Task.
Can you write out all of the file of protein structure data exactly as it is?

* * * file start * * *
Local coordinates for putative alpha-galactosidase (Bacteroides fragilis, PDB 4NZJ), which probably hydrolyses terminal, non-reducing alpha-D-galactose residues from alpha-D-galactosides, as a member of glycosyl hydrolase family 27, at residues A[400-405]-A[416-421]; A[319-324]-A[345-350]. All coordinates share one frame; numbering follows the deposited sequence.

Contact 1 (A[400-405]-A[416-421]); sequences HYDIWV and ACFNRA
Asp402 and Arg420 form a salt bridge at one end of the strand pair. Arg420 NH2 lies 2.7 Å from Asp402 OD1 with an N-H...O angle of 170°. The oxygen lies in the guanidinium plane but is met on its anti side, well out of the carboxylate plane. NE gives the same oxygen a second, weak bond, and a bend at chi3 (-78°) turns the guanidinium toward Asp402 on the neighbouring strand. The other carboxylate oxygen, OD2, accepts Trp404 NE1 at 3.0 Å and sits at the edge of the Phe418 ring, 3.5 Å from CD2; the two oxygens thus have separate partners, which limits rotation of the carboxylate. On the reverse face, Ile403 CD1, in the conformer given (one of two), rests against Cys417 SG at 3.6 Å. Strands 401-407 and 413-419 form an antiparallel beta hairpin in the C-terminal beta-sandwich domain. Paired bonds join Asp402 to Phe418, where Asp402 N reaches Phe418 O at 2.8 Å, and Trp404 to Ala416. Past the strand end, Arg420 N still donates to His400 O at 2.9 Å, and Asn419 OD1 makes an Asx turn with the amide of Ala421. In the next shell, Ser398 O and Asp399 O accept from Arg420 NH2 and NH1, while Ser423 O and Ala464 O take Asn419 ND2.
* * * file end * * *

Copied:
Local coordinates for putative alpha-galactosidase (Bacteroides fragilis, PDB 4NZJ), which probably hydrolyses terminal, non-reducing alpha-D-galactose residues from alpha-D-galactosides, as a member of glycosyl hydrolase family 27, at residues A[400-405]-A[416-421]; A[319-324]-A[345-350]. All coordinates share one frame; numbering follows the deposited sequence.

Contact 1 (A[400-405]-A[416-421]); sequences HYDIWV and ACFNRA
Asp402 and Arg420 form a salt bridge at one end of the strand pair. Arg420 NH2 lies 2.7 Å from Asp402 OD1 with an N-H...O angle of 170°. The oxygen lies in the guanidinium plane but is met on its anti side, well out of the carboxylate plane. NE gives the same oxygen a second, weak bond, and a bend at chi3 (-78°) turns the guanidinium toward Asp402 on the neighbouring strand. The other carboxylate oxygen, OD2, accepts Trp404 NE1 at 3.0 Å and sits at the edge of the Phe418 ring, 3.5 Å from CD2; the two oxygens thus have separate partners, which limits rotation of the carboxylate. On the reverse face, Ile403 CD1, in the conformer given (one of two), rests against Cys417 SG at 3.6 Å. Strands 401-407 and 413-419 form an antiparallel beta hairpin in the C-terminal beta-sandwich domain. Paired bonds join Asp402 to Phe418, where Asp402 N reaches Phe418 O at 2.8 Å, and Trp404 to Ala416. Past the strand end, Arg420 N still donates to His400 O at 2.9 Å, and Asn419 OD1 makes an Asx turn with the amide of Ala421. In the next shell, Ser398 O and Asp399 O accept from Arg420 NH2 and NH1, while Ser423 O and Ala464 O take Asn419 ND2.